Intellectual Trespassing


bowandarrow.jpgRecently there has been some controversy brewing across the blogosphere about Jared Diamond�s book Guns, Germs and Steel.

Many expert generalists and synthesizers (Diamond is physiologist specializing in membrane physiology of the intestine, an ornithologist the first westerner to observe the mating rituals of the golden-fronted bowerbird and wrote a book called Why is Sex Fun, and a historian all rolled into one) run into trouble with specialists who often fails to see the big picture. Of course there are legitimate criticisms of his views in Guns, Germs and Steel and his most recent book Collapse.

Even Bill Gates praises Guns, Germs and Steel:

It's the first explanation of history I've seen that gets at the key question of why Europeans and Asians, came to control most of the world, rather than Africans, Native Americans or other people.

Diamond's primary thesis is that there's no inherent superiority among any racial or ethnic groups, and that the often-tragic failure of other races to resist expansion by other peoples was largely a matter of bad luck.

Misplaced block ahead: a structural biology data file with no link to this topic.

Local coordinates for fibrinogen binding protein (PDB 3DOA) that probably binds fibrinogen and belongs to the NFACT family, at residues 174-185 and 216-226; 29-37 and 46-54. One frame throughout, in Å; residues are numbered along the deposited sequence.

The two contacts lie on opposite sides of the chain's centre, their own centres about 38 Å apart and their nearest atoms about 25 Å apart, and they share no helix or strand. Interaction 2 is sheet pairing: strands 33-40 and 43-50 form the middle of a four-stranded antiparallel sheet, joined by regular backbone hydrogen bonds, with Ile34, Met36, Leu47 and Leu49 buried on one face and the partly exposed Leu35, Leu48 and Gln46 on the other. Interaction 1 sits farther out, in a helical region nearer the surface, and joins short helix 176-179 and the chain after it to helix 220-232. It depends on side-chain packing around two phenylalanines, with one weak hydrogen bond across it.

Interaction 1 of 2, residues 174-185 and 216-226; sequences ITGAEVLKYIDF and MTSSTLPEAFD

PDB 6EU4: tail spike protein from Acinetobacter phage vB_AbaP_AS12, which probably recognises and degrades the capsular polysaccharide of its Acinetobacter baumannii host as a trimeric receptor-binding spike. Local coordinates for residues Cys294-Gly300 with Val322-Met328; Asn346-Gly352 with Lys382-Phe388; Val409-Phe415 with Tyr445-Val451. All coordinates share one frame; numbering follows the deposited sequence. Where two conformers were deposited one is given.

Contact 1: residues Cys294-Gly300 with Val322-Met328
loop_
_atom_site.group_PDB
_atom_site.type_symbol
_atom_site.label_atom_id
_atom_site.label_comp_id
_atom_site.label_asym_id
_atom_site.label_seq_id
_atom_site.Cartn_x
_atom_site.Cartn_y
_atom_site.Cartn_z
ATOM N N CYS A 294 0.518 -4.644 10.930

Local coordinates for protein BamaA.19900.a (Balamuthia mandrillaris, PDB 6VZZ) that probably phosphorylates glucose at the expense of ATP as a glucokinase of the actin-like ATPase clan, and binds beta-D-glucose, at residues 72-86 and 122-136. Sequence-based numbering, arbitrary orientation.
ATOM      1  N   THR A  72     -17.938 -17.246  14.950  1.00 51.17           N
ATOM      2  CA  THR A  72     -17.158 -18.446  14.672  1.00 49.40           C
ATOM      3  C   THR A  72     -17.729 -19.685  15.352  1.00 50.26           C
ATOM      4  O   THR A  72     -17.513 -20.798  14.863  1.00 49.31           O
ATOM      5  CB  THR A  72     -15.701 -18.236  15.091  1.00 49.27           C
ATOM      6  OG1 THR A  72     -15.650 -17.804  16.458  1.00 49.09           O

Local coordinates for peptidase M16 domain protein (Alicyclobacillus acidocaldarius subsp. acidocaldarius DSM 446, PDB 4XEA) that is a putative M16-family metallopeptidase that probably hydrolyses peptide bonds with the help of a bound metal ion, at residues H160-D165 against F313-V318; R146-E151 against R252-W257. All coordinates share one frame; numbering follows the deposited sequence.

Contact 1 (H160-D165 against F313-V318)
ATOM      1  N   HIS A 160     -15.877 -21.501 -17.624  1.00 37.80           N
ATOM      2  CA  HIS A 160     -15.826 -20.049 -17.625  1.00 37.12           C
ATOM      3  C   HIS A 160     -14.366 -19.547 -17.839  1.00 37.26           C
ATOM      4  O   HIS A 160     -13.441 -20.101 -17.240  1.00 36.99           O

What I�m amazed is how he manages to churn out these massive tomes when he doesn�t even use a computer (Bill Gates doesn�t explain this):

I do not have a computer. I do not know how to turn on a computer.

Further he explains his approach when questioned about his approach to generalist thinking:

Q: Is there a process that you go through, a way you organize your thinking, to be able to synthesize from such a broad array of fields?

A: A couple things. One is that I found that the more things you�re interested in and the more you learn, the richer the framework into which you can fit any new thing. So synthesis, if you do it at all, gets professionally easier with time. It�s no surprise that older people can do better at synthesis, because they�ve been learning their entire lives. It�s the opposite of, say, reasoning skills in mathematics. Synthesis increases with age as you learn more.